Heavy rain likely led to algae bloom that turned water pink at Sentosa, Latest Singapore News - The New Paper

Heavy rain likely led to algae bloom that turned water pink at Sentosa

This article is more than 12 months old

Fish could have died due to low oxygen from algae's respiration or clogged gills

Investigations into the fish die-off and pinkish-purple colour of the Sentosa South Cove waterway earlier this month have found that it was caused by the recent weeks' heavy and persistent rainfall that altered water conditions.

Water samples tested had low levels of salinity and dissolved oxygen, which may have led to the dead fish seen in the waterway banks from Jan 6 to 9, said the Sentosa Development Corporation (SDC) and National Environment Agency (NEA) in a joint statement yesterday.

The algae bloom that changed the colour of the waters was likely triggered by a high nutrient level and organic content in the water, NEA added.

Sentosa Cove residents first noticed a foul, sewage-like smell from the waterway on Jan 5. This was followed by the dead fish and the waters turning shades of plum from Jan 12.

SDC and NEA, together with Sentosa Cove Resort Management (SCRM), studied water samples collected between January 6 and Jan 13.

The National University of Singapore's Tropical Marine Science Institute (TMSI), which was tapped by SDC and SCRM, found high amounts of picocyanobacteria - a form of algae - in the water samples.

The colour of the bloom depends on the species of the algae form and their pigment composition, and the algae bloom could have occurred even before the visible change in the colour of the waters, the SDC-NEA statement said.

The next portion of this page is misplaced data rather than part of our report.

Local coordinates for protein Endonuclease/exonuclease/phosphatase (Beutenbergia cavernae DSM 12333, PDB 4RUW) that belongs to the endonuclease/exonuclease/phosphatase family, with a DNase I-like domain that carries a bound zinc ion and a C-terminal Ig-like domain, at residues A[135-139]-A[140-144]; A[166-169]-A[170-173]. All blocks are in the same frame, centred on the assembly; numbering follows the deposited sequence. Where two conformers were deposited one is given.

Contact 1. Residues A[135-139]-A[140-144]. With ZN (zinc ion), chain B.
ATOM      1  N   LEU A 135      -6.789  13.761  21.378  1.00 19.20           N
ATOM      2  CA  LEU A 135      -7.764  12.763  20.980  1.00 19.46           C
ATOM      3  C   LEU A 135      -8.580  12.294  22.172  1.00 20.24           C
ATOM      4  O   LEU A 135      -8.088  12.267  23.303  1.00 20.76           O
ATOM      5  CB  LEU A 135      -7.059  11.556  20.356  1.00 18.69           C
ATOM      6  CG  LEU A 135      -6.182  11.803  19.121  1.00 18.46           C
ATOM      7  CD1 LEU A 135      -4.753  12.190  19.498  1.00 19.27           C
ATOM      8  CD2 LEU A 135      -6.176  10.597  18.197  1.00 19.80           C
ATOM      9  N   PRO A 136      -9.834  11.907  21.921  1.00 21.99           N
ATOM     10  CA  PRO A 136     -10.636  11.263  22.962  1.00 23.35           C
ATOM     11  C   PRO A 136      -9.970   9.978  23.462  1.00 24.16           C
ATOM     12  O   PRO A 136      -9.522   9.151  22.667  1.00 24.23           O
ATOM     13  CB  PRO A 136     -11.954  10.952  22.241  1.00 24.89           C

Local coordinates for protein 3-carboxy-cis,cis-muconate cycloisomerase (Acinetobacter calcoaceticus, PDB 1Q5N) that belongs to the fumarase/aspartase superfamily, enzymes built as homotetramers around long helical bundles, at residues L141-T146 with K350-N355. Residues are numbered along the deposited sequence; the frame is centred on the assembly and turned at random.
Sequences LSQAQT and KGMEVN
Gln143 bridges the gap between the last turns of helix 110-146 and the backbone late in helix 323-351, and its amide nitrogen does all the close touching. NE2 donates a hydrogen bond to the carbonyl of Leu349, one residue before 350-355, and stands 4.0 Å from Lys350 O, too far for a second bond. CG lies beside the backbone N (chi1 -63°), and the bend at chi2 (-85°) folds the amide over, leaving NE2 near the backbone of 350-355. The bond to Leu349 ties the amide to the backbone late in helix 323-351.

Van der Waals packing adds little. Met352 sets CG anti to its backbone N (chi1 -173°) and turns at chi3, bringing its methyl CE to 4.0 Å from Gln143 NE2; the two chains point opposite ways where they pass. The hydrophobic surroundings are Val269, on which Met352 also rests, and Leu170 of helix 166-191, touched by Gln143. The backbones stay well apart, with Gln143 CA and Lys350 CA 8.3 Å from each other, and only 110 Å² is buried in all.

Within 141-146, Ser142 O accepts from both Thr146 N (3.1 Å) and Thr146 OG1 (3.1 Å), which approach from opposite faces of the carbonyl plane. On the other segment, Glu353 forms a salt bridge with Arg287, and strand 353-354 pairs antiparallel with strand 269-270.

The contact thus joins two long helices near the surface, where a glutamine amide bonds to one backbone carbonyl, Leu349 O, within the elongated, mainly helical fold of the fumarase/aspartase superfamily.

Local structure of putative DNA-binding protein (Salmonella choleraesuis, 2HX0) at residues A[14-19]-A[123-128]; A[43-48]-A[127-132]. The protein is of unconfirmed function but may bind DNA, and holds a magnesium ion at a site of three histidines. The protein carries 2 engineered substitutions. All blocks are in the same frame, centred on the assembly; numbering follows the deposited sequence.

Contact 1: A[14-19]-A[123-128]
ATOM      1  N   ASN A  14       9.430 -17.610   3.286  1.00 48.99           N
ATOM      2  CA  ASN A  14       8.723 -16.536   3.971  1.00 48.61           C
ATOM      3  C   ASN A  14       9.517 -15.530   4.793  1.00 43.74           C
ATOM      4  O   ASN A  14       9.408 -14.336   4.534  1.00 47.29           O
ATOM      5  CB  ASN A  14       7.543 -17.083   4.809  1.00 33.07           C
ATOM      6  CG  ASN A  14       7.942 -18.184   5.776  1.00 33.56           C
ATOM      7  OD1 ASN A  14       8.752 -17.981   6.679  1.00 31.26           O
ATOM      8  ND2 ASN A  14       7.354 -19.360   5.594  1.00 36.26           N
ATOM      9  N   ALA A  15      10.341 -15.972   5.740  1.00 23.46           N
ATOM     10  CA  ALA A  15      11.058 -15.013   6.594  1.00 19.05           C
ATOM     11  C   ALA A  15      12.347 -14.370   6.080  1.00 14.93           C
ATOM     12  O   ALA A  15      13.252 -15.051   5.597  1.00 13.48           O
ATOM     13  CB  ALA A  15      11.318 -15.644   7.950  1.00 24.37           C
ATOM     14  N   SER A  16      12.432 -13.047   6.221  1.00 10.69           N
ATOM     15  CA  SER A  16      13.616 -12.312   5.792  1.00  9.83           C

In line with what experts told The Straits Times in earlier reports, TMSI's evaluation suggests that the fish could have died from the low level of oxygen caused by the cyanobacteria's respiration or decomposition, or suffocation because of gill clogging.

The statement added another possible cause - irritation caused by the algae bloom.

The unpleasant odour of the waters was likely from decomposing fish, said the statement.


TMSI senior research fellow Sandric Leong said heavy and regular rainfall causes the salinity of sea-surface water to decrease and may cause high-nutrient run off from land into the waterway. Rainwater, he said, was also a source of nutrients.

In response to queries, a spokesman for SDC said that surface run-off from the Sentosa Golf Club did not drain into the waterway, altering water conditions.

"As part of irrigation design, surface run-off from the Sentosa Golf Club's courses does not drain into the South Cove waterway. The lakes and fishes at the courses have also remained unaffected," she said. - THE STRAITS TIMES